AMK's talk How to Give a Python Talk is very informative, you should watch it even if you aren't planning on giving a talk. Why should you watch it? partly because it gives you an idea of what goes into a talk and partly because it demystifies giving a talk enough that it might prompt you into giving one. Lots of solid advice.
Andrew's talk itself is a nice illustration of some of his points. No one would mistake Andrew for a motivation speaker; you don't walk away from that talk with an inexplicable need to buy what he's selling and given the audience you might actually be pissed off if you thought he was trying to sell something. (talk->content != NULL) ? Good_talk : Bad_talk. PyCon attendees care more about red meat than glitter and are very forgiving on presentation if the red meat is there.
How I do it what I do to prepare has heavy overlap with what Andrew recommends. Practice is king. When I step on the stage I'm not nervous per se, but when speaking in front of a large audience I do tend to read the slides much more than I talk about them in practice. So my rule of thumb is to practice a talk where I spend three minutes per slide knowing that I'll drop most of my segues and only spend one minute live talking per slide. Figure out your own constant and practice against that. I was amazed at Ned Batchelder's talk because the the video of his talk matched so closely with his text explication of his slides. The prepared text is almost 1-to-1 which I personally just can't do.
Narrative, Narrative, Narrative: Pick a theme and stick with it. If you don't talk to your premise once every couple minutes then you have failed. My talk was "Class Decorators: Radically Simple" and I tried to say on every example that a decorator was a callable that took one argument and returned something. Raymond Hettinger's talk was "Easy AI in Python" and he started and finished every example emphasizing that a novice could do it. Alex Martelli's talk was "Abstractions as Leverage" and he introduced every slide with a quote from a very dead (and sometimes white) male who had made the same point back when writing was a novelty. It seems odd but part of your job as a speaker is to repeat yourself, repeatedly.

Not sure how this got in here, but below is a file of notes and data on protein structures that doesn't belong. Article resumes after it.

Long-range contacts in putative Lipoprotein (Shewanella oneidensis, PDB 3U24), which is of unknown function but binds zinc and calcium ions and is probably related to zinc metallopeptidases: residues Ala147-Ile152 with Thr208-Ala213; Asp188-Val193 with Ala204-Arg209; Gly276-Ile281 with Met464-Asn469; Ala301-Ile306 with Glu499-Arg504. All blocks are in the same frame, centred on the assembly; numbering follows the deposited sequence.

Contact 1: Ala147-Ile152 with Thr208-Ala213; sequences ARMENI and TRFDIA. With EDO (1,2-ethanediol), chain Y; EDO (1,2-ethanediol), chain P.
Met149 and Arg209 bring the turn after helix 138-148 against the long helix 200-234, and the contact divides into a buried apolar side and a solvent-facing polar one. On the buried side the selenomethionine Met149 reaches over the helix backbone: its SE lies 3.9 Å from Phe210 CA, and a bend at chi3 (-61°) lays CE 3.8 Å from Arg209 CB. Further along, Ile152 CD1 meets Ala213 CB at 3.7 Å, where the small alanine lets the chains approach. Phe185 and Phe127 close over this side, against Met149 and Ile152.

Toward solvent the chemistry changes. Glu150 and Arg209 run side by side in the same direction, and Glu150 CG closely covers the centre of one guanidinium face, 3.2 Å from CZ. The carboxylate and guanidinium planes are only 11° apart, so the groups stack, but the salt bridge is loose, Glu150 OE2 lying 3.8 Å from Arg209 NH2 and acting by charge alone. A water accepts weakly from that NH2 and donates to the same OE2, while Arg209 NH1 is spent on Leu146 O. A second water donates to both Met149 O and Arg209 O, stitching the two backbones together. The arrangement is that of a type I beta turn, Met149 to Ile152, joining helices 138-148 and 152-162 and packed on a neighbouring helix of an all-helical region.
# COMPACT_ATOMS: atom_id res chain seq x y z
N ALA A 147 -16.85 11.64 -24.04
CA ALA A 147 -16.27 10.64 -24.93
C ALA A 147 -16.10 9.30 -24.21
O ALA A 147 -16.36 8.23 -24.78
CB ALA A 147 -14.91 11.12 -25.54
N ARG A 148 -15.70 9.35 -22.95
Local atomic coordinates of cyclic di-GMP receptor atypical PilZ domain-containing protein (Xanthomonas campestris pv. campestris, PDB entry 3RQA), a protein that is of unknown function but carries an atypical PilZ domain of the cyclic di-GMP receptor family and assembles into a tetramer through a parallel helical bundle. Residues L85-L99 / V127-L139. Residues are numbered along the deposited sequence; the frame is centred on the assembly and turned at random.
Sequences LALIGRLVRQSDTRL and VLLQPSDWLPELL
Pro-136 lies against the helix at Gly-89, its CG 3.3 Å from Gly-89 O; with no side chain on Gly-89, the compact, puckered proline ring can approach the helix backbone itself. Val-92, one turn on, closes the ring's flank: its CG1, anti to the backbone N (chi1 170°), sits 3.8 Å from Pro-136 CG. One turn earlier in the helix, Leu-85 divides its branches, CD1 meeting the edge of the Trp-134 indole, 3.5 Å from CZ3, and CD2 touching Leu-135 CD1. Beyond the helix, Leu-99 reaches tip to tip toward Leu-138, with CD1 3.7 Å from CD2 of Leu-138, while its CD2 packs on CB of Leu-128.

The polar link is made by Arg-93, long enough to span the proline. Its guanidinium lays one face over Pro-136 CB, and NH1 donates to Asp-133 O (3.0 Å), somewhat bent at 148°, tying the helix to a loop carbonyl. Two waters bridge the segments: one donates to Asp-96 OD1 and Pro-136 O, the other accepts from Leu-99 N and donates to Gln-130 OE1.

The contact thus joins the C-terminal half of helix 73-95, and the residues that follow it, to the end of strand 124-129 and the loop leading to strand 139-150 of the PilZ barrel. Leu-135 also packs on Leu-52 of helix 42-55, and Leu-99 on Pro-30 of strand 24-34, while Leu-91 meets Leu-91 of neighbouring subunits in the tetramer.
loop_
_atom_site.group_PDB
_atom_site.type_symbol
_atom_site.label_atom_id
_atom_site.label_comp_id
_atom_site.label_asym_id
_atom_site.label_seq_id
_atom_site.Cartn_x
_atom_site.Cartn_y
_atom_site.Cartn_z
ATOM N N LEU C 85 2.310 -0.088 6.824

Don't drink coffee: This sucks, but you can't drink your normal amount of coffee before your talk. I was hoping to drink a few cups and balance it out with a bloody mary but my talk was in the AM and the hotel bar wasn't open. Instead I drank only a little coffee so I wouldn't be humming on stage. I'm told Beta Blockers work to suppress the nerves (symphony orchestras use them) but I haven't tried it myself.
Practice is free and Plentiful: It is a not-so-secret fact that user groups, PIGs, and even Cons are starved for presenters. My most recent talk started as a lightning talk and then I gave it at a local user's group and a couple Cons that had 90%+ acceptance rates before giving it at PyCon. Practice is good and the opportunities for practice are many.
You already know something to talk about At the Boston PIG talk-dry-run (all the PyCon presenters gave their talk to 30 people a week before they gave it to 300+) I spent the first five minutes talking about talking. You do know something you can do a talk about and it sounds like "what is something I wish I knew about one year ago?" It's that easy. Try one or three ideas on the local group as a lightning talk and then grow the best one into a proper talk proposal.
It isn't complicated, see you with a speaker's badge next year!